Beware of financial advisors and estate planning attorneys who suggest using a Charitable Remainder Trust (CRT) as the answer to the SECURE Act’s mandatory 10-year distribution rule for Inherited IRA accounts. The solution may not match your goals, since CRTs come with their own set of unique legal and tax issues.
The SECURE Act
You may have heard that the SECURE Act, enacted at the end of 2019, requires most beneficiaries to withdraw the entire balance from an Inherited IRA account within 10 years of the decedent-owner’s death. The prior law allowed for distributions over a beneficiary’s lifetime using a Single Life Table. Under the old law, a 30 year old beneficiary may have 50+ years to withdraw the balance of an Inherited IRA, as opposed to ten years today.
The SECURE Act rules result in beneficiaries losing years of tax deferred growth. They will also be forced to pay higher income taxes since greater amounts must typically be withdrawn to satisfy this ten-year rule.
Is there an answer to the SECURE Act?
Several advisors recommend naming a (CRT) as a beneficiary in order to lengthen the withdrawal period to the beneficiary’s lifetime. In this transaction, the IRA is paid to the CRT upon the account owner’s death. The CRT then pays an income stream to one or more beneficiaries either over the course of their lifetimes or a period of years (described below), before distributing the balance to a qualifying charity.
A CRT itself qualifies as a charity, so upon the IRA account owner’s death, the distribution to the CRT is not a taxable event. In order for the CRT to so qualify, it must pay at least 5% of its value annually to a beneficiary, and the actuarially determined remainder value to the charity must be at least 10%. Because of this 10% requirement, young beneficiaries usually disqualify the CRT, unless the CRT is limited to a period of years (not to exceed 20). So there goes your lifetime payout.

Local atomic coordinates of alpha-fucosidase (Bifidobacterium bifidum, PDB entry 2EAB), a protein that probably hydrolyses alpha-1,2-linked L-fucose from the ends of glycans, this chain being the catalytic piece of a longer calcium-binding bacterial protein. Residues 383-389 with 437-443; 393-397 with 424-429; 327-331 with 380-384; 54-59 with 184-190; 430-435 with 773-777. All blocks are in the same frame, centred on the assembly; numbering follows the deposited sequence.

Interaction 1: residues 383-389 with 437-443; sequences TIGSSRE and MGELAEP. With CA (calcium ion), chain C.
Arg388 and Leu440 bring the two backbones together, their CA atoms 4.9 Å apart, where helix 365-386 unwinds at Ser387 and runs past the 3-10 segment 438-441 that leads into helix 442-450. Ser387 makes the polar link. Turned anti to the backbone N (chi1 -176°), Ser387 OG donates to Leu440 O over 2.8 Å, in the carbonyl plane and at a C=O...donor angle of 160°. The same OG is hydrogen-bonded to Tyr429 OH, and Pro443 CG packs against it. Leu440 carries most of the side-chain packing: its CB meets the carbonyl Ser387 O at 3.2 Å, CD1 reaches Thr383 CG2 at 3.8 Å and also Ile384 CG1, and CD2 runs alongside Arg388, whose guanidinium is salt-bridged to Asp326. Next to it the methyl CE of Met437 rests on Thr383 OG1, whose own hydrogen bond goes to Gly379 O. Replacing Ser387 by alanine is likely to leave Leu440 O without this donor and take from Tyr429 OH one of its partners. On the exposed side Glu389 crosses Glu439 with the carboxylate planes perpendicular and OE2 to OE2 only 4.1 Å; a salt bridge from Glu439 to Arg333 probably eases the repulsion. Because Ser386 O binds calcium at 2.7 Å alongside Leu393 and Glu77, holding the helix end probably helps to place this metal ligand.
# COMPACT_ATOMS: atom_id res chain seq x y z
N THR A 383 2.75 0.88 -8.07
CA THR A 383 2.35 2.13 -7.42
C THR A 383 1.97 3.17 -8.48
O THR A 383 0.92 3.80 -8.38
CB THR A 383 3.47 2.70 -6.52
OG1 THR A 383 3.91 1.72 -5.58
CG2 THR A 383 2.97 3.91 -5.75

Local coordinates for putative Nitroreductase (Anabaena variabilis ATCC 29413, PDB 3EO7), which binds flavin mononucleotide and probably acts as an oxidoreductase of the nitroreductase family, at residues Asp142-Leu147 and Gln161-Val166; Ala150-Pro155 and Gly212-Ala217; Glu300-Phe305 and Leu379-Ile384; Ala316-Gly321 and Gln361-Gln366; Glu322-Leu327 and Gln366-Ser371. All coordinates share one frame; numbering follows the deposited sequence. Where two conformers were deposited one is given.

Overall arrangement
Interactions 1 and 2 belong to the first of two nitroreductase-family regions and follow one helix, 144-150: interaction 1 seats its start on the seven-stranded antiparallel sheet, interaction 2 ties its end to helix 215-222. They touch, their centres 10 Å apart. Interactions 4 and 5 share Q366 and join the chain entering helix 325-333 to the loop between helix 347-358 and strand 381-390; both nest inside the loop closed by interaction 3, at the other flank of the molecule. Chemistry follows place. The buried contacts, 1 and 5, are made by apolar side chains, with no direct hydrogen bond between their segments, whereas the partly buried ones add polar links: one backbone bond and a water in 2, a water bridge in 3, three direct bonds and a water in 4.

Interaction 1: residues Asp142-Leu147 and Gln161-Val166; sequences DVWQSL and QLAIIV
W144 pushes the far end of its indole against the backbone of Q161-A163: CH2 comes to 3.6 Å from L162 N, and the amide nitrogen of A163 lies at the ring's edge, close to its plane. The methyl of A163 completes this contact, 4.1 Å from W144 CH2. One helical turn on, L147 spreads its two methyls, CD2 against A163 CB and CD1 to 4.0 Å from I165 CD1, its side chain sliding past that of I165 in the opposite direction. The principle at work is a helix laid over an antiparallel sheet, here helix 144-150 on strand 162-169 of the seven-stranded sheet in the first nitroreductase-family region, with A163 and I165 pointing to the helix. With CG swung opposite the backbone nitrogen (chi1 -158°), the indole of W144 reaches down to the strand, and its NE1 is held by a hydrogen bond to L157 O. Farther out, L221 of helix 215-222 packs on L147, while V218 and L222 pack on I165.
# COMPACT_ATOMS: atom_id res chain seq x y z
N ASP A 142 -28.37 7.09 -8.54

Using today’s interest rates, beneficiaries younger than 40 may disqualify a CRT and ruin the entire plan to begin with. Not only would there not be a lifetime payout, but since the CRT wouldn’t qualify as a charity, the distribution from the IRA to the CRT creates an ordinary income taxable event, resulting in high federal income tax rates upon the death of the account owner.
Types of CRTs
There are different types of CRTs, including Charitable Remainder Annuity Trusts (CRAT), Charitable Remainder Unitrusts (CRUT), Charitable Remainder Net-Income Unitrust (NICRUT), Charitable Remainder Net-Income With Make-up Unitrust (NIMCRUT) and Charitable Remainder Flip Unitrust (FLIPCRUT). Each has their own unique issues, which is beyond the scope of this article.
Assuming the CRT satisfies the 10% remainder rule, what other issues might we run into? First, if the CRUT has a high payout rate, the beneficiary will likely experience decreasing distributions annually. If the Trustee can only earn the Section 7520 interest rate (that rate used by the IRS to make its calculations as to whether the CRT qualifies as a charity), a CRUT that begins with a $100,000 payout may fall to an amount as low as $12,000 before the trust terminates.
Second, if the CRT has hard-to-value assets such as closely held business interests or real estate, an appraisal must be conducted annually to determine the value. If an IRS audit results in an adjustment to the values determined, penalties and interest may apply. Further, partial payouts of these hard to value assets may be necessary depending upon the type of CRT used.
Third, if the CRT has multiple lifetime beneficiaries, and one beneficiary dies resulting in a grandchild beneficiary, generation skipping transfer taxes could become due. A CRT cannot pay estate or generation skipping transfer taxes it triggers. Instead, those must be paid from other assets that might affect different beneficiaries.
Fourth, if S Corporation stock is owned by the CRT, then the S election will likely be defeated, resulting in corporate income taxes owed.
Fifth, CRTs must pay out a percentage, and only a percentage to the beneficiary. If the beneficiary experiences extraordinary medical expenses, for example, the trustee cannot invade the principal of the CRT for those needs.
There are other issues that I could mention, depending upon the client’s goals and the type of CRT employed.
While the CRT strategy may work for some, client and attorney should pay attention to the details of that client’s situation before embarking on this strategy.
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